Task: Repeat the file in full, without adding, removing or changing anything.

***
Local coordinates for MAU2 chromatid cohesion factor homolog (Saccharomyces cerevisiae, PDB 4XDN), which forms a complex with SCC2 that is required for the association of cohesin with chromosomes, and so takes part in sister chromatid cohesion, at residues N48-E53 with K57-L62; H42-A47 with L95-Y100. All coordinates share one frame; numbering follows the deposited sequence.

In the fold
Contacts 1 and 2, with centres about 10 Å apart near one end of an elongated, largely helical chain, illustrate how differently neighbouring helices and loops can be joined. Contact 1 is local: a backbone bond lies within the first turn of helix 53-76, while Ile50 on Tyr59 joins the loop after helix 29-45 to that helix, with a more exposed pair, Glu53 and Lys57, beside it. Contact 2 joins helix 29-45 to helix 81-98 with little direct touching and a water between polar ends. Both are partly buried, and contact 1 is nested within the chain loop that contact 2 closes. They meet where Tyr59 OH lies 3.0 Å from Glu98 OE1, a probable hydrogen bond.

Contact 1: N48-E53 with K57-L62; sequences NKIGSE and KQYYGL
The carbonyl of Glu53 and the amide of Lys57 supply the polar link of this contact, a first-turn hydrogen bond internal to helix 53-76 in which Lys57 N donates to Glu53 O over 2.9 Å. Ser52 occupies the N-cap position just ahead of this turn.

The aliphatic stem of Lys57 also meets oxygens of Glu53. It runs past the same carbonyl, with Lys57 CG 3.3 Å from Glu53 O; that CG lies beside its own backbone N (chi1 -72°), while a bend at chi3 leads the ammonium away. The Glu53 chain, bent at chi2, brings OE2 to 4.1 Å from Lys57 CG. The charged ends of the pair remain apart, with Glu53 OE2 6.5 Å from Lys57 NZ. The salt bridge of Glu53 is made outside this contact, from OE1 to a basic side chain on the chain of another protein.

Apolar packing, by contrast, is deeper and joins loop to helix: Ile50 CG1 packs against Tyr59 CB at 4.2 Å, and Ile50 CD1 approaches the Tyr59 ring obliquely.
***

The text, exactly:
Local coordinates for MAU2 chromatid cohesion factor homolog (Saccharomyces cerevisiae, PDB 4XDN), which forms a complex with SCC2 that is required for the association of cohesin with chromosomes, and so takes part in sister chromatid cohesion, at residues N48-E53 with K57-L62; H42-A47 with L95-Y100. All coordinates share one frame; numbering follows the deposited sequence.

In the fold
Contacts 1 and 2, with centres about 10 Å apart near one end of an elongated, largely helical chain, illustrate how differently neighbouring helices and loops can be joined. Contact 1 is local: a backbone bond lies within the first turn of helix 53-76, while Ile50 on Tyr59 joins the loop after helix 29-45 to that helix, with a more exposed pair, Glu53 and Lys57, beside it. Contact 2 joins helix 29-45 to helix 81-98 with little direct touching and a water between polar ends. Both are partly buried, and contact 1 is nested within the chain loop that contact 2 closes. They meet where Tyr59 OH lies 3.0 Å from Glu98 OE1, a probable hydrogen bond.

Contact 1: N48-E53 with K57-L62; sequences NKIGSE and KQYYGL
The carbonyl of Glu53 and the amide of Lys57 supply the polar link of this contact, a first-turn hydrogen bond internal to helix 53-76 in which Lys57 N donates to Glu53 O over 2.9 Å. Ser52 occupies the N-cap position just ahead of this turn.

The aliphatic stem of Lys57 also meets oxygens of Glu53. It runs past the same carbonyl, with Lys57 CG 3.3 Å from Glu53 O; that CG lies beside its own backbone N (chi1 -72°), while a bend at chi3 leads the ammonium away. The Glu53 chain, bent at chi2, brings OE2 to 4.1 Å from Lys57 CG. The charged ends of the pair remain apart, with Glu53 OE2 6.5 Å from Lys57 NZ. The salt bridge of Glu53 is made outside this contact, from OE1 to a basic side chain on the chain of another protein.

Apolar packing, by contrast, is deeper and joins loop to helix: Ile50 CG1 packs against Tyr59 CB at 4.2 Å, and Ile50 CD1 approaches the Tyr59 ring obliquely.